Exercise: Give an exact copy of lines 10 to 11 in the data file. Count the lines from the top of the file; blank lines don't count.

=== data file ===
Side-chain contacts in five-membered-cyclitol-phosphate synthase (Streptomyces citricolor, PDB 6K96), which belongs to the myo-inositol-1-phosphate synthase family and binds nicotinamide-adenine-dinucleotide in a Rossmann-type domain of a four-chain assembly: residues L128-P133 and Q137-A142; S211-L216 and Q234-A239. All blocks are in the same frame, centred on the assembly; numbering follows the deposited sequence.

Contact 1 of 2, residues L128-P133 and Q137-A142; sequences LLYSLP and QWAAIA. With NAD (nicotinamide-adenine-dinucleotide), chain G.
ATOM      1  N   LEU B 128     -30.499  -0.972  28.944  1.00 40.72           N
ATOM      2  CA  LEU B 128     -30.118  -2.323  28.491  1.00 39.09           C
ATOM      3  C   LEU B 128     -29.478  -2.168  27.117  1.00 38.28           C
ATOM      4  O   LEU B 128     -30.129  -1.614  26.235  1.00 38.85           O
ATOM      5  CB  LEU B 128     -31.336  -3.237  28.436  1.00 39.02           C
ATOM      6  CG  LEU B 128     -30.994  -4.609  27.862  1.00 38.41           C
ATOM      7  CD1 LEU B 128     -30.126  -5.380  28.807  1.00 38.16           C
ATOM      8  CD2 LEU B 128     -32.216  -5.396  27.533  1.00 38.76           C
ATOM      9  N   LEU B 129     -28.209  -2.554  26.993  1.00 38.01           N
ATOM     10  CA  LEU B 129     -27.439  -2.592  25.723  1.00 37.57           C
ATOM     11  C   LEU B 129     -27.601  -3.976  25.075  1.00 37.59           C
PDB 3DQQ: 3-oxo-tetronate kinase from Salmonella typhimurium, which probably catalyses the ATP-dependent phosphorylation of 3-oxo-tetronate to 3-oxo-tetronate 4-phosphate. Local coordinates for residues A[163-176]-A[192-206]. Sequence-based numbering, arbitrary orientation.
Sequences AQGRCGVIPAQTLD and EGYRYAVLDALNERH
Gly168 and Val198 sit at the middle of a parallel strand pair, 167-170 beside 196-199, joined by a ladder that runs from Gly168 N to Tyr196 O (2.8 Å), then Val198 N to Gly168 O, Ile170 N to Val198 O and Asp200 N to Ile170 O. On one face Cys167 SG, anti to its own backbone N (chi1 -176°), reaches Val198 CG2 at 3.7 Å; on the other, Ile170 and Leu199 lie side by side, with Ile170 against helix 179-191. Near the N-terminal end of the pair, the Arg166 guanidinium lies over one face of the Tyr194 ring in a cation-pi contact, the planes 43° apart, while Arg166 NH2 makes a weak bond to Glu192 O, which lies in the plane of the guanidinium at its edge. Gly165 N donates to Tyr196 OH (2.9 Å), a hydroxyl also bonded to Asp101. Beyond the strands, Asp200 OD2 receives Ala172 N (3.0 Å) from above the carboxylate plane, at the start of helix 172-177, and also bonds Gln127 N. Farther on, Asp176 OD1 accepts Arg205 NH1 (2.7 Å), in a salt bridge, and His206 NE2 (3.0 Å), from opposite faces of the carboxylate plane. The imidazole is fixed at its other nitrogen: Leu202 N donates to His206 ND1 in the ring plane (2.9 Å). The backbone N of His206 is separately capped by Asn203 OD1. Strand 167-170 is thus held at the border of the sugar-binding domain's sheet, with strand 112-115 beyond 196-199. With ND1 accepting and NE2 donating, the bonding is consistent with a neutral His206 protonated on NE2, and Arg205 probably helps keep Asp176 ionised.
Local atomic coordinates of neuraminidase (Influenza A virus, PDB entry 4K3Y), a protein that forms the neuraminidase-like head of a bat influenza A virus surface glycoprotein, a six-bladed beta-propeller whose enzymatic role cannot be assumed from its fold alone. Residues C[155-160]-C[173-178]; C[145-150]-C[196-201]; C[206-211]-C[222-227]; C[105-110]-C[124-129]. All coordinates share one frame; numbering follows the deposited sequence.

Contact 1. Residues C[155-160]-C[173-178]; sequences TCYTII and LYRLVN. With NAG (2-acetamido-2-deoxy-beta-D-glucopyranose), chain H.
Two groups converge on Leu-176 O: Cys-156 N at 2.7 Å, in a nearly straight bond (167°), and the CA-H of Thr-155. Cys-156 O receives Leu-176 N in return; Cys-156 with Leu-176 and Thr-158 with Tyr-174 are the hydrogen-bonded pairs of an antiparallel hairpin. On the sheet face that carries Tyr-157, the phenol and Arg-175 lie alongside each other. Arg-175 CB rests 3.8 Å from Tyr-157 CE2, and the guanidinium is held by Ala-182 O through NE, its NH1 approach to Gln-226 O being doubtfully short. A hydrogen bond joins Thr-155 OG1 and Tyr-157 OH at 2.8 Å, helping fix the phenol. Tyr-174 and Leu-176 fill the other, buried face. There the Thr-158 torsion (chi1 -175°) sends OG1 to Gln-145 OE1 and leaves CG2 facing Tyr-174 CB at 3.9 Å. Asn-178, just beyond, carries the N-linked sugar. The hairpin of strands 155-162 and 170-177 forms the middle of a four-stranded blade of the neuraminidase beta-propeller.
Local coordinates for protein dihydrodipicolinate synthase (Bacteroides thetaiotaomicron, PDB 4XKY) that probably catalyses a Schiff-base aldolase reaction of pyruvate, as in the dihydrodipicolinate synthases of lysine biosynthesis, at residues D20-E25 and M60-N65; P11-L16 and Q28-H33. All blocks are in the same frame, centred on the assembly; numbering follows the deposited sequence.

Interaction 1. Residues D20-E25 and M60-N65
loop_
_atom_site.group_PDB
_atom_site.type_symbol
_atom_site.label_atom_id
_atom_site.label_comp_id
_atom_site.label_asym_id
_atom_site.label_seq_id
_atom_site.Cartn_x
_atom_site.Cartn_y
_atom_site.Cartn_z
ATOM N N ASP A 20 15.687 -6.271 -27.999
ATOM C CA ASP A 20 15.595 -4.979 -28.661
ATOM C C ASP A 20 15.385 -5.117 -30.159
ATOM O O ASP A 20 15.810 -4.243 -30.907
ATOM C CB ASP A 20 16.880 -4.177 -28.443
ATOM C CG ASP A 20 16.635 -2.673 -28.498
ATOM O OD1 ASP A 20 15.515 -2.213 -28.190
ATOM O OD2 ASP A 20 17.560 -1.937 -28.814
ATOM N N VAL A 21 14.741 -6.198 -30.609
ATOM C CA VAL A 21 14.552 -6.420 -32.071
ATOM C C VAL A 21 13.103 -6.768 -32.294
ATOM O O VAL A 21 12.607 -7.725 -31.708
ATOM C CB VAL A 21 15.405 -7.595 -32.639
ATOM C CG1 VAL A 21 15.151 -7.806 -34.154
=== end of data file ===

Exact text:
ATOM      8  CD2 LEU B 128     -32.216  -5.396  27.533  1.00 38.76           C
ATOM      9  N   LEU B 129     -28.209  -2.554  26.993  1.00 38.01           N